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Certificate IV in Food Technology

General Microbiology

Lecture Twelve

Identification of Bacteria


Enzyme and Growth characteristics
Identification of bacteria involves testing the pure culture in as many ways as possible. Incubating is many relevant indicating media and collecting all the data regarding characteristics including:  growth characteristics in solid and broth media, enzymic reactions, morphology and its physical, chemical and biological requirements for growth.
In addition to enzyme reactions and growth features a bacterium can be tested to see what anti-bogies it carries on its cell and extra-cellular material. This is done by testing the cells with a range of ant-bodies to produce a sero-type
Pharge typing
Additional information can be determined by testing which bacteriophage (bacterial viruses) will attack the bacteria. This produces a phage type
Bacteria can develop resistance to many antibiotics. The range and degree of resistance to antibiotics can be measured using antibiotic sensitive test, which involve placing small antibiotic impregnated disks on a gar plate inoculated with the bacteria. The bacteria will not grow near the disk if it is sensitive to that antibiotic. A zone of inhibition will exist around each effective antibiotic the diameter of which is an indication of the degree of sensitivity the bacteria has for the antibiotic. A histogram can be draw showing the range and sensitivities. This is called an antibiogram and will be an indicator is an organism is the same as some suspected strain.
All this information is what can be observed and is referred to as phenotypic characteristics. When at hand an identification can be determined using a dichotomous key. The problem with this approach is that not bacteria exhibit the characteristics they could. For a characteristic to be manifested a bacterium must stimulate a gene to express it self. All the characteristics are the result of gene expressions. But in some strains of a bacterium some genes can be dormant.
There are many proteins coded for by the genes in a bacterium that does not produce visible results. The total of all the proteins expressed by genes can be detected by isolating chemically all the protein and separating them by electrophoresis using polyacrilamide gel. (PAGE). When the polyacrilamide is stained with a dye specific for protein a pattern of protein bands are revealed. That is highly specific for a particular variety of a bacterial species.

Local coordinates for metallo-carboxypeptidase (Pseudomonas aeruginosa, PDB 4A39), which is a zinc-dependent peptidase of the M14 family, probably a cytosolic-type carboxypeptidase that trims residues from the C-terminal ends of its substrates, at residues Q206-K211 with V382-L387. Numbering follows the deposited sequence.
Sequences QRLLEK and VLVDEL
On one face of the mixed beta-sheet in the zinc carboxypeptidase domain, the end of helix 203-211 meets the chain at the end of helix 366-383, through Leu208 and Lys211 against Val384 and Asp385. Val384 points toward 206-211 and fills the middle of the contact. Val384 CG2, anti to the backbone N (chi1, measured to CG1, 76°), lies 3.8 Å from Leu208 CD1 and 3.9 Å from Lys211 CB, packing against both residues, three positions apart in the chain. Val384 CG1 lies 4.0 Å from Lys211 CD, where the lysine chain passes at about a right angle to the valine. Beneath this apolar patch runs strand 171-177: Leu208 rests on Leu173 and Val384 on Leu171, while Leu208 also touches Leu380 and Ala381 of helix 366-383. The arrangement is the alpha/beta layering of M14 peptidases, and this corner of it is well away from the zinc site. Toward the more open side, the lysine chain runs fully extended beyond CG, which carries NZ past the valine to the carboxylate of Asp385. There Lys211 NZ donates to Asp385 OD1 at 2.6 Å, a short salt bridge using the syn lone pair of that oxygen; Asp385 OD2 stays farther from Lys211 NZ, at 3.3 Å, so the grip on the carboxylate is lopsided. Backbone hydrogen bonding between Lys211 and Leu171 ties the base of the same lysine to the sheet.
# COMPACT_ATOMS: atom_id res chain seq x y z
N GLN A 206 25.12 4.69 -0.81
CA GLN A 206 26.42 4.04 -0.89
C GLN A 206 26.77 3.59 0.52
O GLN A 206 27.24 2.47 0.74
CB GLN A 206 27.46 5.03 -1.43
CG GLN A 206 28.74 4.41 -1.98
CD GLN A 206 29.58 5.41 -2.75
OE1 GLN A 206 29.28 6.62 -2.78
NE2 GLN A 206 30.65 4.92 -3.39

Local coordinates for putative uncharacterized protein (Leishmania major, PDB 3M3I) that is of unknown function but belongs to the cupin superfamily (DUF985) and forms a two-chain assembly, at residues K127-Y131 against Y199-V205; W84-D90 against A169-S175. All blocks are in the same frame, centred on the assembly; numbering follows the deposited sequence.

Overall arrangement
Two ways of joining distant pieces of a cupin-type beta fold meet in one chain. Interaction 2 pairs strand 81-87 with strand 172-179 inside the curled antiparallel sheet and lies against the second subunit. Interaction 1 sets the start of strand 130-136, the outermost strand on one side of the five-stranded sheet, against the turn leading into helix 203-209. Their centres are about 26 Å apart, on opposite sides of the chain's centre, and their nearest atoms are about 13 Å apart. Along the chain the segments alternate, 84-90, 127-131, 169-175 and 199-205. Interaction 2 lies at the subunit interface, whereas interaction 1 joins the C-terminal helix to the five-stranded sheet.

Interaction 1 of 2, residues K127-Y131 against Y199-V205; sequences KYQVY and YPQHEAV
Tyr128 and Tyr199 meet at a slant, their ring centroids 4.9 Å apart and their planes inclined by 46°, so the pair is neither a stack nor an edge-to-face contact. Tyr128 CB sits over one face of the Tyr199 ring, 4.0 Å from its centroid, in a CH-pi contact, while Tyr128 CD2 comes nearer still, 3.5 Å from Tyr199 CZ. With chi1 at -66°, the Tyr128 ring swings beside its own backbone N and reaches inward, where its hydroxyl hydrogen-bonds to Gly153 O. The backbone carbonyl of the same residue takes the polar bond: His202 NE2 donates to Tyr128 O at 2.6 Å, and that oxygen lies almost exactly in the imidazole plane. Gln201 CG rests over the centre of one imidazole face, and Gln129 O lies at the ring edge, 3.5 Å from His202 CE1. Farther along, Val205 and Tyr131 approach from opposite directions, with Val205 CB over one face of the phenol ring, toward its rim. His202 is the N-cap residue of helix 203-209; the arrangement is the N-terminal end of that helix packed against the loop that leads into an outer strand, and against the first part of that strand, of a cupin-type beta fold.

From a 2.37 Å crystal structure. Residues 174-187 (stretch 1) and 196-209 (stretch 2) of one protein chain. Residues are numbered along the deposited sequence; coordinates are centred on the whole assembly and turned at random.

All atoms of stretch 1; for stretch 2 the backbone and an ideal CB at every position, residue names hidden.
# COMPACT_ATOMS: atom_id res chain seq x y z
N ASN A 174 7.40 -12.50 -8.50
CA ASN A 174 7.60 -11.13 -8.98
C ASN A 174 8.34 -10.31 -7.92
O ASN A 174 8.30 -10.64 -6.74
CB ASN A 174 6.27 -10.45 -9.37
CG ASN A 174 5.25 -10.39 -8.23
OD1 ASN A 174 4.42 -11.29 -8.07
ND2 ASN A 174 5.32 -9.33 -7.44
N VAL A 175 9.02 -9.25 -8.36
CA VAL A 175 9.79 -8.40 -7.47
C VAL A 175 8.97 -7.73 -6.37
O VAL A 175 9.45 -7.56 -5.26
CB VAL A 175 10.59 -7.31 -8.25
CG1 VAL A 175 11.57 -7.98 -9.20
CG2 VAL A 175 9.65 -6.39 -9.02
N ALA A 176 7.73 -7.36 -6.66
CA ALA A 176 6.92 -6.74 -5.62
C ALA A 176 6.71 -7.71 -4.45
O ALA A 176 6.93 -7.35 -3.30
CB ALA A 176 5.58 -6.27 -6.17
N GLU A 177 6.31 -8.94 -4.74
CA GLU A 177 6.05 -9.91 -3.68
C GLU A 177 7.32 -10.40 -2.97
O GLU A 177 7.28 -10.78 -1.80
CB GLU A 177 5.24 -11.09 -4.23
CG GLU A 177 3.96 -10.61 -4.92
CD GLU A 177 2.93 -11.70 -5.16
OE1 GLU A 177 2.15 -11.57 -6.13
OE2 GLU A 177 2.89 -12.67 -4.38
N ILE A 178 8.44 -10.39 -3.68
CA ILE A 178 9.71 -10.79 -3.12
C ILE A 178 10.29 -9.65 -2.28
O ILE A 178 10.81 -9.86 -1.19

All these phenotypic characteristics need to be interpreted in a method that allows for the probability of certain features not occurring. Computer programs are available to calculate these probabilities. Identification can be expressed as a certain % probability of being one species and another % of being something else.
It is possible that not all genes are expressed and two different bacteria can still appear the same with all the above phenotypic information. An examination of the genetic material is possible were the DNA is examined directly
Western Blot Technique.
One method is to extract chemically the DNA then chop it into fragments with specific enzymes (endonuceases). These fragments can be separated using electrophoresis similar to PAGE except that agarose gel is used as a support medium instead of polyacrilamide. The separated DNA fragments have to be transferred on to an acetate paper for dyeing. By a blotting process. This is called a Western Blot technique.
Specific Single Tests
All the above testing takes a lot of time and is requires a lot of apparatus. If one were looking to see if there is a particular species or strain present in food, it would be much more preferable to have a single test for a particular organism. There is a lot of money to be made by identifying a particular antigen or gene that is always present in a particular organism. Using monoclonal antibodies that target a single entity can look for these unique features. The binding of a monoclonal antibody to a bacteria can be detected by having the antibody attached to an enzyme the will trigger a colour change. Theses are called Enzyme Linked Immuno Assays or ELIZA tests.
To save the time needed for incubation it is possible to look for pieces of DNA by multiplying a minute amount of bacterial DNA using a PCR (polymer Chain Reaction) technique. A specific piece of DNA can be detected by an ELIZA test attached to a gene probe.

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